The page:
Petro’s party, Colombia Humana, is most clearly oriented around support for him, not for a specific ideology, although most of the people he’s appointed and elevated come from nonprofits and social movements.
Colombia Humana has been consistently electing candidates since 2018. Petro has gained in popularity over that time, but in the last year there has been a much larger shift with Uribe and Duque’s collapse in popularity. Everyone has sensed a historic opening, which is why at the same time as the Left parties decided to consolidate into Pacto Historico, a few center-left national figures also jumped onboard with center-right political leaders into two other centrist formations.
What difference can Leftist legislators make?
Andrew: Colombia’s Left Pacto Histórico alliance received nearly half of all votes—5.8 million—cast in the March 2022 first round, and with about 20% of the seats in both chambers of Congress, will for the first time be the largest party, although they’ll have to govern with a largely center-right majority.
What do you think it will mean for the Left to be for the first time the largest bloc in Congress, whether or not Petro and Francia take office?
Andrea: We’ve turned a corner, for sure. The Colombian Congress has never been a venue for progressive change, it’s been more like a necessary evil. No one trusts what happens there. They aren’t accountable to anyone. That’s why the protections we’ve won have mostly been through litigation at the Constitutional Court, ever since the constitution was passed in 1991.
Now, we have the opportunity to contest for a gender identity law, special jurisdiction courts for military abuses, ending mandatory military service, land reform, tax reform, police reform—all issues Duque had been trying to push his own right-wing legislative agenda around, and all we could do was try to slow it down from the sides. Also, Biden just approved the largest military aid package to Colombia in ten years, and we have to figure out whether it’s possible for the new Left legislative coalition to do anything to keep that aid from undoing the demilitarizing we’ve already been engaged in since the accords were signed.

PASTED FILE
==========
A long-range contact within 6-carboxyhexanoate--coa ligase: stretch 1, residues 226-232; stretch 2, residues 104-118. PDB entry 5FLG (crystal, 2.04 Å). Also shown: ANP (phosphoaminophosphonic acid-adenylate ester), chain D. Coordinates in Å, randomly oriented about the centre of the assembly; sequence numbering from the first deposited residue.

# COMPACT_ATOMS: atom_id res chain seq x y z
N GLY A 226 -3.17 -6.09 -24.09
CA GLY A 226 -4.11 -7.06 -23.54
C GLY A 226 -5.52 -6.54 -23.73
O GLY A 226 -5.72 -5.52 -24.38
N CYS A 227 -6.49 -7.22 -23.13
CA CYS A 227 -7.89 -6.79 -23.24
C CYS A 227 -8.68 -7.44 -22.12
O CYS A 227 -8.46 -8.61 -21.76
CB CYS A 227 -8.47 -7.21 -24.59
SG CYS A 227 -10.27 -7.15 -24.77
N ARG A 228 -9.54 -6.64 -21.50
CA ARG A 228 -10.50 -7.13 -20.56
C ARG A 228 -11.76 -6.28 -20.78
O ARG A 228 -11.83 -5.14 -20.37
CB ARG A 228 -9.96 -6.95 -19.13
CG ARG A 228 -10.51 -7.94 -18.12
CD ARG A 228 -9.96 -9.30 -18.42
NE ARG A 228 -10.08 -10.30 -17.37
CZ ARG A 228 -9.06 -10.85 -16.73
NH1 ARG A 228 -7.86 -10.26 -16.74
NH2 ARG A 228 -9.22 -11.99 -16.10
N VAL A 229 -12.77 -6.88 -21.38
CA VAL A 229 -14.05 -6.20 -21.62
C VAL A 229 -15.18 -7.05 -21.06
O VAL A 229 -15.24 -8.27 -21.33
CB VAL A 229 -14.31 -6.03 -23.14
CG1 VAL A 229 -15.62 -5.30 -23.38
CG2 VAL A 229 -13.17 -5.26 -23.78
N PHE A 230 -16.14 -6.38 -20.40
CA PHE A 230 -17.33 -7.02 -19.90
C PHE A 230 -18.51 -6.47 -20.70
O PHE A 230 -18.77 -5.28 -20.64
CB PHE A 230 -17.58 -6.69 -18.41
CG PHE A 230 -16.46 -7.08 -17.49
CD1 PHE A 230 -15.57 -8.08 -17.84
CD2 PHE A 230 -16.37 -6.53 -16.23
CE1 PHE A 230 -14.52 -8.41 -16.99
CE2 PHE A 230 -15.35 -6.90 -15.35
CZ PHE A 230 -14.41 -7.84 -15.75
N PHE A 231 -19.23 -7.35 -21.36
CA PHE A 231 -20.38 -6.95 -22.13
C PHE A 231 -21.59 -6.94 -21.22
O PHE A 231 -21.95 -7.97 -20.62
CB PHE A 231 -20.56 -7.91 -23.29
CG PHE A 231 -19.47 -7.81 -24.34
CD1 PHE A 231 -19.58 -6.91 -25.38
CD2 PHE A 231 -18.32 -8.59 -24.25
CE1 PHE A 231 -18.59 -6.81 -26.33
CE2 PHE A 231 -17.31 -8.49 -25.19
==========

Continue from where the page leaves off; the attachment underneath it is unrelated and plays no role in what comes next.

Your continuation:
We’ll be learning a lot about what’s possible legislatively for the first time. Usually there are some ripples here from countries like Argentina where the Left has traditionally held legislative power, and where there are just two congressional debates and you can pass a law. Here, for example, it’s taken 30 years to win abortion rights and it didn’t happen legislatively, it happened through the courts, unlike in Argentina.
But what happened to the peace accords left so many of us sore, and there’s a lot more cautiousness about what’s possible. After the accords were approved by the last president and Congress, there was a national referendum to ratify them that was voted down, and then the subsequent accords that were implemented were gutted by the Duque administration. So no one thinks, “Now we’re going to get what we want from Congress.”